I listened to at least 10 hours of old Norm MacDonald radio interviews - I was quite sad to hear of his recent passing, he was absolutely my favorite comedian. But the funny thing about the internet these days - Even though he's gone - it's like he's still here in a way, 100's of hours of content and somehow the audio and video goes on and on, frozen in time - never gets any older - there's something I like about that, a certain form of immortality...
I think people used to do radio and tv show appearances, and these appearances would fade into the past as shows would stop, and re-runs would slow and eventually cease - but now, they put that stuff on the internet, and it lives forever...
It was a long day, and I still had the night to go...and progress, in comparison to the last leg, was slow. The hours seemed to drag by - somewhere around the 15-hour mark, I had to start the pattern of keeping watch and not falling asleep or anything stupid like that.
Every 15 minutes I pop up and check radar, AIS and do a visual of the horizon to check for any ships or small vessels or anything weird in the water. Once I'm sure our path is clear, I wind up my egg timer to 15 minutes, sit down on the couch and just close my eyes, I don't try to sleep, just rest - and when the timer goes off - the process repeats.
Chloe, bless her - would sit on the couch and wait till I would complete my checks and sit back down - then she would hop back into my lap and snooze for 15 minutes - and making little noises of protest each time I had to get up...
Most sailors that I know, prefer to do about 20-minute intervals, but for me - there's just something about that 17th minute that gets me a little too sleepy. I can do the 15-minute cycle for hours and hours and even days - and I prefer 15-minute slots as some of these ships out there are huge and moving very fast, they can come over that horizon and be right on top of you before ya know it - I just don't like taking risks - especially at night - better safe than sorry.
But I do like sailing at night, I like how the thought of it sounds sort of scary, but when you're out in it, it just isn't scary at all. Something about having to be more dependent on your instruments and having to let go of certain fears - and that whatever happens, just happens - They say you can drive from New York to California in the dark with one headlight, as long as you can read the signs you'll get to where you need to.
(The deck light is only on as I was trying to take pictures - it's not normally on at night)
I think just being able to see less of the immediate road ahead removes a certain degree of control that you normally feel or think you have, if you can't see it, all you can do is experience it, more of a passenger than a driver - I think it's nice to let go of the wheel from time to time if you can - certain things you just can't control.
And, of course, watching the complete starry darkness as it gives way to the light as the sun slowly takes over the sky again, the transformation from night to day, as viewed from offshore, is really something else - I don't think a person can tire of watching that, no matter how often you see it.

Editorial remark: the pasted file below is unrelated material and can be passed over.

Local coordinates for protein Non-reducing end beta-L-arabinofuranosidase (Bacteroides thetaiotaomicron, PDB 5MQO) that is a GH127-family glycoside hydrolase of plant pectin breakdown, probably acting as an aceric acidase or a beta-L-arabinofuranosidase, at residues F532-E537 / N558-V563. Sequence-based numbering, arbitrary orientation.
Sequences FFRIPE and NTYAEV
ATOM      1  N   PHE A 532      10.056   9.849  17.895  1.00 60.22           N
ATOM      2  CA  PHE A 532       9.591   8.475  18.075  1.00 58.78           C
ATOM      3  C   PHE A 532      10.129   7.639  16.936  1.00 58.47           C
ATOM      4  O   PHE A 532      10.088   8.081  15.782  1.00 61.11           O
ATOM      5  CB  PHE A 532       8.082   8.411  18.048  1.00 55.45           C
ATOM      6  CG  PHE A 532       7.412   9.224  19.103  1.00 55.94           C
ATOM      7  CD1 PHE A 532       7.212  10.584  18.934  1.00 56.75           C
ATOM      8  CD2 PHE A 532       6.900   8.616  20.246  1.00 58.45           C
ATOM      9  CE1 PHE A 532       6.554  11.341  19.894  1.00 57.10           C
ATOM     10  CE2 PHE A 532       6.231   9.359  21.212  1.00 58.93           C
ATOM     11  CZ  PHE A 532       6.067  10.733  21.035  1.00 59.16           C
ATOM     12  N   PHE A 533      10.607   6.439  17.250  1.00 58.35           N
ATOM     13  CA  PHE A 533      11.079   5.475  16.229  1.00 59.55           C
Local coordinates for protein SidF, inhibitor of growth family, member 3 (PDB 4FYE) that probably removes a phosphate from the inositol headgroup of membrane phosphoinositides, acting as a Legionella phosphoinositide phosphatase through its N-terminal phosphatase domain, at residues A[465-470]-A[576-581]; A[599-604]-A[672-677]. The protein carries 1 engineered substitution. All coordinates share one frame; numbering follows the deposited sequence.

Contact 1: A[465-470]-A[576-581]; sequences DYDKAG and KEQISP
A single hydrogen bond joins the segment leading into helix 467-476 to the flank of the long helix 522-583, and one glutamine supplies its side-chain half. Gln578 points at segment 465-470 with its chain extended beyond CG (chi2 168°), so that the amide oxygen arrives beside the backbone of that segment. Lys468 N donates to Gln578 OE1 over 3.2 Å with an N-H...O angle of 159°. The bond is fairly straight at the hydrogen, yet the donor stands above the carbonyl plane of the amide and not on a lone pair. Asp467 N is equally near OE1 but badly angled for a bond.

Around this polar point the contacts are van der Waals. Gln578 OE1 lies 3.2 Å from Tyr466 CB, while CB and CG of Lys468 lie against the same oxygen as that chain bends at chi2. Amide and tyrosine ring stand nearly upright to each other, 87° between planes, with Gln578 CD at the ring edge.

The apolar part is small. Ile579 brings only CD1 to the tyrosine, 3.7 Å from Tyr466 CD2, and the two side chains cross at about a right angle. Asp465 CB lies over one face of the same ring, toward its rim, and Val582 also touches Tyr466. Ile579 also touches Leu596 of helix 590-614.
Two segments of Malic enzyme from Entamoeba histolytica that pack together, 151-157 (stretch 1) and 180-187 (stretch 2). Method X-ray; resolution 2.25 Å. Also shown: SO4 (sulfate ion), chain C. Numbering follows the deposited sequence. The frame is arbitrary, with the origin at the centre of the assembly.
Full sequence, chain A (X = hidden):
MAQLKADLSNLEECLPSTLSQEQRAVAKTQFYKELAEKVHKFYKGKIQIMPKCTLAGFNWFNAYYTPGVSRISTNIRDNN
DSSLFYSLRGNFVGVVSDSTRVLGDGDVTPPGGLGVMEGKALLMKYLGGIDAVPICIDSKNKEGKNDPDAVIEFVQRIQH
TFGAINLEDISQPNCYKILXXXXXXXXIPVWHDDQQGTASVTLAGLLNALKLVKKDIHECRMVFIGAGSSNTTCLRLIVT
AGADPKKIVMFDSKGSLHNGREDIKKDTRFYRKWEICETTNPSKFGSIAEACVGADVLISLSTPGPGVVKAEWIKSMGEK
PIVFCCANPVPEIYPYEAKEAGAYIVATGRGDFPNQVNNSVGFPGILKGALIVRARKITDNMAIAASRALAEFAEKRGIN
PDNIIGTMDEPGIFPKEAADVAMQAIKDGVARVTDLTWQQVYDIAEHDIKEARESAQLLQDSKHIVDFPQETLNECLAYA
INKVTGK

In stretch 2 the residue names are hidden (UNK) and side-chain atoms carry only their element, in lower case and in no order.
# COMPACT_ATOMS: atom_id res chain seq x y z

After things brightened up, we could just see land on the horizon, and a few hours later I could clearly see Great Yarmouth, a place that I had intended to stop at but couldn't find anywhere to dock that wasn't a hassle. The hassle being in that, it seems to me, quite a few places around here have marinas, but they tend to be up a river, or behind some bridge that only opens at certain times, or is just too shallow to be practical, so we just pressed on.
The waters around Great Yarmouth are a bit sketchy as well, sandbanks, shifting depths, and lots of current and plenty of ships all doing their thing - although the shallows and channels are all well-marked, there's just a lot of activity to watch out for. All kinds of warnings on the charts, it seems there's a lot of accidents around here...
The only issue on this leg was that just before we got into Lowestoft we ran out of butane gas for cooking. It was kinda funny, I put the kettle on the stove, and after a while, I was thinking it was taking longer than usual to boil...although, it wasn't funny - I really wanted/needed a coffee.
Anyway, 27 hours after leaving Scarborough, we were radioing in for clearance to enter Lowestoft Harbour.
Can't say I was feeling too fresh after this trip and trying to find butane gas for the stove was a pain. Apparently, there is some sort of nationwide shortage and just finding a place that sold it in some form, was not easy, and when I did find someplace that did sell it they wanted an outrageous price for it...
I carry regulators for every kind of gas cylinder you can buy in this country, so no matter what brand of gas they sell, we have a regulator to fit - they occasionally come in handy, this was one of those times...
The nearest place was miles away...ffs...after a three-hour bicycle trip and a gas regulator change, I was finally able to make a cup of coffee and let the crew have a sniff about...
By now I was feeling pretty tired, I think I'd been awake for too long and as we didn't need to leave here until the following afternoon and didn't need any more supplies - I just went to sleep - well, I didn't mean to go to sleep, but Chloe hopped in my lap and I laid down on the couch, then Phoebe laid on my chest....and that was the last thing I remember.
I woke up around midday (the next day) and immediately started getting stuff ready. I went for a quick shower, took the trash to the dumpster, made my way back to the yacht, and was just looking over our route when I decided to check my email...
I logged in and saw that I had a reply from this employer, I opened it expecting to get a rough start date for work, but instead, there was no promise of work, and no reassurance that me traveling down there was, in any way, worth it.